“Come through and meet John and Helen,” Tana, MAWS co-founder, says as we walk through the clinic door. Inside, on a far table, I see a veterinarian focused on what looks like a routine procedure.
The vet, John, looks up from his work and warmly nods before returning to the task at hand. On my left, I am greeted by Helen. “You’ve caught us at a good time,” she says, “we just got back.” John, a semi-retired vet, and Helen, a retired Dentist, originally from North Yorkshire, UK, have been volunteering with MAWS for the past month.
For the past week, they, as well as clinic hand Keneilwe, have been traveling throughout Northern Botswana providing veterinary care to rural villages. Outside of major towns, there is often little to no veterinary assistance. This mobile clinic provides care to animals who would otherwise never receive treatment.
The team traveled to the villages of Shakawe, Ukusi, Samochima, Sepupa, Botshabelo and throughout the panhandle area performing both vaccinations and sterilizations.
As it is a mobile clinic, they were often performing surgeries in unusual places. “The day of, you never know where you are going to set up your clinic and you don’t know who is going to show up,” John says. “You have to improvise,” Keneilwe says, “sometimes we had to just find a tree and set up.”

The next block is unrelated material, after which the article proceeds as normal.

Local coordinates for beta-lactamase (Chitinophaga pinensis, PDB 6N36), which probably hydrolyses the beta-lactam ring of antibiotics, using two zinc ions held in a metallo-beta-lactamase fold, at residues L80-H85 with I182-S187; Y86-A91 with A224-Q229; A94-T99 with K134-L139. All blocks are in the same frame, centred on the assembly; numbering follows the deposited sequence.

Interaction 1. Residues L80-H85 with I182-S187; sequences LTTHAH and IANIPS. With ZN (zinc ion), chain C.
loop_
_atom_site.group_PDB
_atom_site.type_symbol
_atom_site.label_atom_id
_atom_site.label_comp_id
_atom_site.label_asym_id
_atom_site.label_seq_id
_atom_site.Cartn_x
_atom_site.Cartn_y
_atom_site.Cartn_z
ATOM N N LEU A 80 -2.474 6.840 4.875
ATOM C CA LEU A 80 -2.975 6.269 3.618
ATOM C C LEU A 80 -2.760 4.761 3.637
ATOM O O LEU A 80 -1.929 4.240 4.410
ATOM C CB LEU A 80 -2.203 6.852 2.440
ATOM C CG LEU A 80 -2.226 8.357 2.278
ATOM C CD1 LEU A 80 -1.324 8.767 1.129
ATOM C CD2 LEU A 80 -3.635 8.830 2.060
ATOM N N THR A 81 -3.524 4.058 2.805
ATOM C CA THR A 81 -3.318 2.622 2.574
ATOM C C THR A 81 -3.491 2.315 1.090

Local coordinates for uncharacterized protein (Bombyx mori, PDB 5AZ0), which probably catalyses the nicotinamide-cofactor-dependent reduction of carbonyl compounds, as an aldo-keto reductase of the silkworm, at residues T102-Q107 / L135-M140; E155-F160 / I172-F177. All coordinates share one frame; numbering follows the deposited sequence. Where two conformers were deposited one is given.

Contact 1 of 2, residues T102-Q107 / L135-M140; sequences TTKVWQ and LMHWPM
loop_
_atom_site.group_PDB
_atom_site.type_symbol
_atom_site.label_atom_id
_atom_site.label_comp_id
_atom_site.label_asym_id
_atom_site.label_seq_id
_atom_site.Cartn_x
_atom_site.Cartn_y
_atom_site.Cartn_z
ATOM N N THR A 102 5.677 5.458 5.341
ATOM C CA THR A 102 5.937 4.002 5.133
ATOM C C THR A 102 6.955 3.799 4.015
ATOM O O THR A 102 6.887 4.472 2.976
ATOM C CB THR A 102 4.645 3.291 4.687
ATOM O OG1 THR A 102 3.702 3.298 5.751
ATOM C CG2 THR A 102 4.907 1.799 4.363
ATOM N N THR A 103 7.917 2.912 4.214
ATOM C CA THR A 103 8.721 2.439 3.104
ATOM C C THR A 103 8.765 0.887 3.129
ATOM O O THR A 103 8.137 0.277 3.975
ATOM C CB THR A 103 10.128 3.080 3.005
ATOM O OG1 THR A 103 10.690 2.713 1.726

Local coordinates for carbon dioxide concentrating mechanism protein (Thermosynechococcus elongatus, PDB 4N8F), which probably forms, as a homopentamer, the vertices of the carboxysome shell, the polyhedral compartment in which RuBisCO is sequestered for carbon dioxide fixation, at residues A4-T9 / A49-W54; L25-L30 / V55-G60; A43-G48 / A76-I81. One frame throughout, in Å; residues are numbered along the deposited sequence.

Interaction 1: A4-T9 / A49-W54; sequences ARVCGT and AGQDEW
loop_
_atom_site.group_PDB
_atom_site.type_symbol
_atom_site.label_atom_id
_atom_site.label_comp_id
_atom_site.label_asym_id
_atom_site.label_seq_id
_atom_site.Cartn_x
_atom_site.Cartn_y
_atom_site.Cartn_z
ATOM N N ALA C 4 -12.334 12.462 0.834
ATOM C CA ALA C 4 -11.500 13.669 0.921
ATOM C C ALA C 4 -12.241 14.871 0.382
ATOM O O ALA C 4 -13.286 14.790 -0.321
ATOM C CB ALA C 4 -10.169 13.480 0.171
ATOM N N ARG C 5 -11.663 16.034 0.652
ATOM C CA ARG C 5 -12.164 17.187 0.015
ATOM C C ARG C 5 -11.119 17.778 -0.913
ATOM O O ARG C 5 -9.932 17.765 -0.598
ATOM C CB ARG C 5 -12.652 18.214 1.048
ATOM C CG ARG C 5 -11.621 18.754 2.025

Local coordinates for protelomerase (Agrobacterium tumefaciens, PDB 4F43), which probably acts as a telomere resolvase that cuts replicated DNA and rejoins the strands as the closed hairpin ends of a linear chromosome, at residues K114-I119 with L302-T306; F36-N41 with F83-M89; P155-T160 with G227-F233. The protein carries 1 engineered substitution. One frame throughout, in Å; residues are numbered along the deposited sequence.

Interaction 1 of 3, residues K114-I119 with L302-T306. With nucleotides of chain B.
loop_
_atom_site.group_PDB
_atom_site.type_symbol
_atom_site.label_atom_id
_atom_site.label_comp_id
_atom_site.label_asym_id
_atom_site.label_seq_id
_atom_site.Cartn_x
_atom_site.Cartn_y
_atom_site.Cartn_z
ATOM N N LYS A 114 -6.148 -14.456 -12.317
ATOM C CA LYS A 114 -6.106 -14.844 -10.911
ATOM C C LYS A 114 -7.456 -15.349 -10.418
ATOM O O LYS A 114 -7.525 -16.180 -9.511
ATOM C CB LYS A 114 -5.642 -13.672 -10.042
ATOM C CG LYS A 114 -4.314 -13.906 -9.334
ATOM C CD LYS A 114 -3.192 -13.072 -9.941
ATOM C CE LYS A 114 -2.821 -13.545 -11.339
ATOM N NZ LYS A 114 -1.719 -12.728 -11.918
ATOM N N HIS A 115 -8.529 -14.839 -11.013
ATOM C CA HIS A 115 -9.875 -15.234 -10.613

However, the community did show up. “One day, John performed twenty surgeries!” Helen says. Not only did many show up, but many were revisits from the year prior. “They remembered us from last year and came back for the next vaccination,” she says, “that’s when you think, ‘Yes! We’re getting somewhere!’”
MAWS is getting somewhere. Not only are local populations responding, but initiatives like the Mobile Outreach are actively protecting Botswana’s wildlife. With vaccinations and sterilizations, “you don’t get packs of semi-feral dogs roaming the countryside not only attacking goats, donkeys, and people, but also attacking the local wildlife,” John says, “also, the disease control side helps.”
Throughout South Africa, rabies has led to the eradication of huge populations of African Wild Dogs. “My worry is that that scenario could happen in the Okavango Delta… whether through disease or rabies. By controlling domestic population and building up a buffer zone of vaccinated dogs, we are taking a huge step forwards.”
After such a successful month, John and Helen are both excited to work with MAWS in the future. “I can’t thank the clinic staff enough” John says, “they’re devoted, dedicated, and put an awful lot into this clinic.” Helen furthers these sentiments: “their hearts are completely in it… they are doing it all out of love.
In total, 100 dogs and cats were vaccinated and 62 were sterilized!